The United Nations is currently engaged in two-week long discussion on the status of women worldwide. Thalif Deen, writing for Inter Press Service, notes that "peacemaking is still largely in the hands of men in suits, puffing on cigars." She cites the example of the ongoing peace talks in Darafur, where women and children are the most victimized, talks that nevertheless lack a "gender adviser." Getting women’s voices heard in the conference rooms would be a start, Gina Torry, coordinator of the non-governmental Working Group on Women, Peace and Security, says “but getting them to (positions of authority at the negotiating) table will show real progress.” The latter, however, "is still mostly in the realm of political fantasy, says the U.N. Fund for the Development of Women (UNIFEM)."
A Security Council resolution (1325) adopted in 2000 called for equal participation by both men and women in maintaining and promoting peace and security. But that resolution “was a long way from being adequately implemented”, says Anne Marie Goetz, UNIFEM’s chief adviser on Governance, Peace and Security.
She told the U.N. Commission on the Status of Women — which concludes its two-week session Friday — that very few women participated in peace talks as official negotiators or observers.
“Disarmament, demobilisation and re-integration processes still rarely addressed the needs of women associated with fighting forces, and post-conflict planning and financing for women’s recovery, remained weak,” she added.
Goetz called for a gender-sensitive perspective on conflict resolution, peacemaking and rehabilitation.
On the positive side, UNIFEM has recently supported capacity-building of women’s groups in Darfur and national peace consultations with women, while facilitating women’s access to institutions involved in the peace process.
In northern Uganda, UNIFEM has joined hands with the Department of Political Affairs to appoint a gender adviser to the peace talks. At the same time, it has supported efforts to improve military and police tactics to prevent sexual gender-based violence in conflicts.
Assistant Secretary-General Carolyn McAskie, head of the U.N. Peacebuilding Support Office, points out that despite much rhetoric about women’s roles in peacebuilding, women’s contributions had rarely been fully recognised.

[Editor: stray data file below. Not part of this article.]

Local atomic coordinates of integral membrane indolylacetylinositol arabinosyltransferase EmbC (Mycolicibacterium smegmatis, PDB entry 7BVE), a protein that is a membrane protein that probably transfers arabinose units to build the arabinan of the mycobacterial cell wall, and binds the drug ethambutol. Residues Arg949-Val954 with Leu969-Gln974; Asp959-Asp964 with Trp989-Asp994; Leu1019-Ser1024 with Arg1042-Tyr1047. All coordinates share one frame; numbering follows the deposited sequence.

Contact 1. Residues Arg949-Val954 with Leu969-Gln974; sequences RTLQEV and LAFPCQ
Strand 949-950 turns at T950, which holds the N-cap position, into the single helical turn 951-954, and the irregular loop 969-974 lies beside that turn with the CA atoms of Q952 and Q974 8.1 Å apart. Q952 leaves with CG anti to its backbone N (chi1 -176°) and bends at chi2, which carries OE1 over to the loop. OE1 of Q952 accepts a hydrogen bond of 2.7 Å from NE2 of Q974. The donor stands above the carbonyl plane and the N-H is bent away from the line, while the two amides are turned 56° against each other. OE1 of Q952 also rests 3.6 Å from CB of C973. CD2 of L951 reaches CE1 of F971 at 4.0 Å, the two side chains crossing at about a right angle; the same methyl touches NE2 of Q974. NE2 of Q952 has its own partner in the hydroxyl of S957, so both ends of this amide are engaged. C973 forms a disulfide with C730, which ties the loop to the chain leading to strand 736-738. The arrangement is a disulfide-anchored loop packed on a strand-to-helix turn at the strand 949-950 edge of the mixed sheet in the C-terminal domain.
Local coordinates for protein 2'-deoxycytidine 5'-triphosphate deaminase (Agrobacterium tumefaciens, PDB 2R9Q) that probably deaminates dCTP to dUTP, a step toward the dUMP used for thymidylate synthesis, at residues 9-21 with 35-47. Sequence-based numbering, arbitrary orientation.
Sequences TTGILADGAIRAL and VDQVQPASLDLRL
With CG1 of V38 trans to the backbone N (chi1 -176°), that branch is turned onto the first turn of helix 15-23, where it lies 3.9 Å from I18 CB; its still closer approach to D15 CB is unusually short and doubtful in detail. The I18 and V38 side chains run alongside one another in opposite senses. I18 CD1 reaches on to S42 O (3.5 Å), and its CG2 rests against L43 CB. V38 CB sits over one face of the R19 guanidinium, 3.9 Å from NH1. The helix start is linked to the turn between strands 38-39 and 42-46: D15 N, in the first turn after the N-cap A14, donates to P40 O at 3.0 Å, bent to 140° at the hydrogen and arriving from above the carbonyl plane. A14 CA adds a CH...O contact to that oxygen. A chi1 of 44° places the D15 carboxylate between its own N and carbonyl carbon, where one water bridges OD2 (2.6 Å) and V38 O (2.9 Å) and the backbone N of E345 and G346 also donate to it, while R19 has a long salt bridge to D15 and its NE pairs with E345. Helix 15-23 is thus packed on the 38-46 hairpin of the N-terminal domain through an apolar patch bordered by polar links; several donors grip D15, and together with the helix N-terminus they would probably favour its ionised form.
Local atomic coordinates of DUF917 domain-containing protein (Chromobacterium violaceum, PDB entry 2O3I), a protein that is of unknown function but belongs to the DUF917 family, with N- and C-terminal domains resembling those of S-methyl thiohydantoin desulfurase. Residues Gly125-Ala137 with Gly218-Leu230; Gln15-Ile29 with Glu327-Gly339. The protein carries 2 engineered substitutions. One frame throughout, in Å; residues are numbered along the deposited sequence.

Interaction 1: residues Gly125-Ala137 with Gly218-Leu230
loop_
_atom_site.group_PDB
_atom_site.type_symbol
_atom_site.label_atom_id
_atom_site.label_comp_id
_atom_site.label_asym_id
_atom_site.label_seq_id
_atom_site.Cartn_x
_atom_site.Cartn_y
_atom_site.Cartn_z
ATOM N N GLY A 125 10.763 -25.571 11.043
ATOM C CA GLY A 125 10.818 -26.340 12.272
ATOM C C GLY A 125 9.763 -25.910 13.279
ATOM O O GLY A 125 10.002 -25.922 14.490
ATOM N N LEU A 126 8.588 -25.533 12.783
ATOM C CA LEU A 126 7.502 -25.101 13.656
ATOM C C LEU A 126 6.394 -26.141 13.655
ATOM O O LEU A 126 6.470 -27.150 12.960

But both her office and UNIFEM have actively promoted women’s groups to participate in the peacebuilding processes in two countries: Sierra Leone and Burundi.
The government of Sierra Leone and the U.N. Peacebuilding Commission have adopted a Peacebuilding Cooperation Framework that recognises gender equality as a cross-cutting peacebuilding issue with specific commitments to advance that goal.
These commitments include family support units, capacity-building of national gender institutions and implementing laws relating to domestic violence, inheritance and property rights.
In Burundi, McAskie said, women have participated in the peace process, integrating gender equality into democratic governance and the peacebuilding framework.
As a result of quotas spelled out in the peace agreement and Burundi’s new constitution, women were now better represented in government, holding 30 percent of parliamentary seats and seven ministerial posts.
“Despite those significant achievements, much more must be done,” McAskie told the Commission on the Status of Women last week.
“We have learned that our ability to affect real change in gender equality through peacebuilding greatly depends on how the international community establishes its priorities and uses its resources,” she declared.
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